As the commentariat rushes to find meta-meaning in the defeat of Eric Cantor last night—a difficult task, because his primary loss was clearly the result of several smaller factors that added up into one serious shellacking—there’s one that’s especially cheap and especially disgraceful. So disgraceful, in fact, that it’s only hinted at in either an easily denied or giggly sort of way. And that is the idea that Cantor lost in his district because he is a Jew.

Among the reasons adduced by the regrettable Norman Ornstein in the New York Daily News: “He was highly visible as the only Jewish Republican in the House, in a district with a strong evangelical presence.” The fact that Cantor has served the district as a Jew for 23 and a half years is not noted, nor is the fact that evangelicals are more likely to be philo- than anti-Semitic.

Reid Epstein of the Wall Street Journal proffered his own version in this cute set of sentences:  “David Brat, the Virginia Republican who shocked House Majority Leader Eric Cantor Tuesday, wrote in 2011 that Hitler’s rise ‘could all happen again, quite easily.’ Mr. Brat’s remarks, in a 2011 issue of Interpretation: A Journal of Bible and Theology, came three years before he defeated the only Jewish Republican in Congress.” How Brat’s invocation of Hitler relates to Cantor’s Judaism is not clear, but Epstein decided to link them, and the link is suggestive, and not in a good way.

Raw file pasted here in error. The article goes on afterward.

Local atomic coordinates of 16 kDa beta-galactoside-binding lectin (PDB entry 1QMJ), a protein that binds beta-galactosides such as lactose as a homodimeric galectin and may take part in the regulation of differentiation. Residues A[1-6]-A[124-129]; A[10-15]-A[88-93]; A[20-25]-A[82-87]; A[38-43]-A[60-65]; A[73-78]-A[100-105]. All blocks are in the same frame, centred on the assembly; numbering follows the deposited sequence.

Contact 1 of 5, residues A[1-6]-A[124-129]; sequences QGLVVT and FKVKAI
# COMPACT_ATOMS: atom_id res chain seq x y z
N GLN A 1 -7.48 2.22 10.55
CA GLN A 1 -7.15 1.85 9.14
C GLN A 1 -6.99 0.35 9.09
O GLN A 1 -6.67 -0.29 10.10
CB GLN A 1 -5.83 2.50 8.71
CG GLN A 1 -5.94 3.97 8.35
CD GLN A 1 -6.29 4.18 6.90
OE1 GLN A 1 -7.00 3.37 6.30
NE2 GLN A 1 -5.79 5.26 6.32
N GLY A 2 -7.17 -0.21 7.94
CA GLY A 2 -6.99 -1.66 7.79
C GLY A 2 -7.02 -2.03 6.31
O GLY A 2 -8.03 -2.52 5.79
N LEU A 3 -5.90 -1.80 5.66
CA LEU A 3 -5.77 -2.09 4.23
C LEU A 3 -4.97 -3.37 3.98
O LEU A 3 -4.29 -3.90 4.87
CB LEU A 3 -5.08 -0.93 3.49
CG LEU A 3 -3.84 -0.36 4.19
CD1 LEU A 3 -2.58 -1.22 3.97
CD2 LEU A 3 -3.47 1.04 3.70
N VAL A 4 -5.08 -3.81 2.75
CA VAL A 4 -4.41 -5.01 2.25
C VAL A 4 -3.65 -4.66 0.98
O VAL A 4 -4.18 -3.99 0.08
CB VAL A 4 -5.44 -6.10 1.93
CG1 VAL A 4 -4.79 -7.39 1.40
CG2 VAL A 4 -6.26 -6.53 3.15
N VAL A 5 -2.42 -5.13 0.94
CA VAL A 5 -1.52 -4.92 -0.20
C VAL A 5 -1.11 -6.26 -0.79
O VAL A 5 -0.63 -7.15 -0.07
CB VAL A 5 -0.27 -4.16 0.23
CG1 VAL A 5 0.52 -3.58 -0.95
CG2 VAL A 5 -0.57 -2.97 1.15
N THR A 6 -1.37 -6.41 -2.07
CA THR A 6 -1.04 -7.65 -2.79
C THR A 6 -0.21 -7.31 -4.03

Eric Cantor is a proud Jew, and it is indeed unfortunate that the Republican party is left without a single Jewish elected voice in Washington. But his Judaism had nothing to do with his loss, and the only reason for suggesting otherwise is to tar David Brat and the voters of the seventh congressional district in Virginia with the taint of anti-Semitism. Shameful.


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